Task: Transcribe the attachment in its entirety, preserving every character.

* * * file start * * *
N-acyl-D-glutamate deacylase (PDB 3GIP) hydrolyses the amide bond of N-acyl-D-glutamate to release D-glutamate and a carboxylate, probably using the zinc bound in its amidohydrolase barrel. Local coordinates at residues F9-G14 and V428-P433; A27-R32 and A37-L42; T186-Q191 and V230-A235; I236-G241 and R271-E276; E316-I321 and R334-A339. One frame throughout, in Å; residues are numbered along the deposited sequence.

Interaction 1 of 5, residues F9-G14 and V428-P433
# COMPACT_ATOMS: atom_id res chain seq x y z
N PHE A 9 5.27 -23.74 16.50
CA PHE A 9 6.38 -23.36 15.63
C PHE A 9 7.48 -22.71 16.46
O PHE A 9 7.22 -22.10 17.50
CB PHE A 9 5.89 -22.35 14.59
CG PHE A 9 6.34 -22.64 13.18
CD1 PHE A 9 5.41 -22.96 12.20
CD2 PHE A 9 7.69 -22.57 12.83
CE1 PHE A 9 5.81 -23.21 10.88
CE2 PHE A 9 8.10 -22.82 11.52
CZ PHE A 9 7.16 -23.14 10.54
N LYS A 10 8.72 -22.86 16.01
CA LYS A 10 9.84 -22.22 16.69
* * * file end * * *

N-acyl-D-glutamate deacylase (PDB 3GIP) hydrolyses the amide bond of N-acyl-D-glutamate to release D-glutamate and a carboxylate, probably using the zinc bound in its amidohydrolase barrel. Local coordinates at residues F9-G14 and V428-P433; A27-R32 and A37-L42; T186-Q191 and V230-A235; I236-G241 and R271-E276; E316-I321 and R334-A339. One frame throughout, in Å; residues are numbered along the deposited sequence.

Interaction 1 of 5, residues F9-G14 and V428-P433
# COMPACT_ATOMS: atom_id res chain seq x y z
N PHE A 9 5.27 -23.74 16.50
CA PHE A 9 6.38 -23.36 15.63
C PHE A 9 7.48 -22.71 16.46
O PHE A 9 7.22 -22.10 17.50
CB PHE A 9 5.89 -22.35 14.59
CG PHE A 9 6.34 -22.64 13.18
CD1 PHE A 9 5.41 -22.96 12.20
CD2 PHE A 9 7.69 -22.57 12.83
CE1 PHE A 9 5.81 -23.21 10.88
CE2 PHE A 9 8.10 -22.82 11.52
CZ PHE A 9 7.16 -23.14 10.54
N LYS A 10 8.72 -22.86 16.01
CA LYS A 10 9.84 -22.22 16.69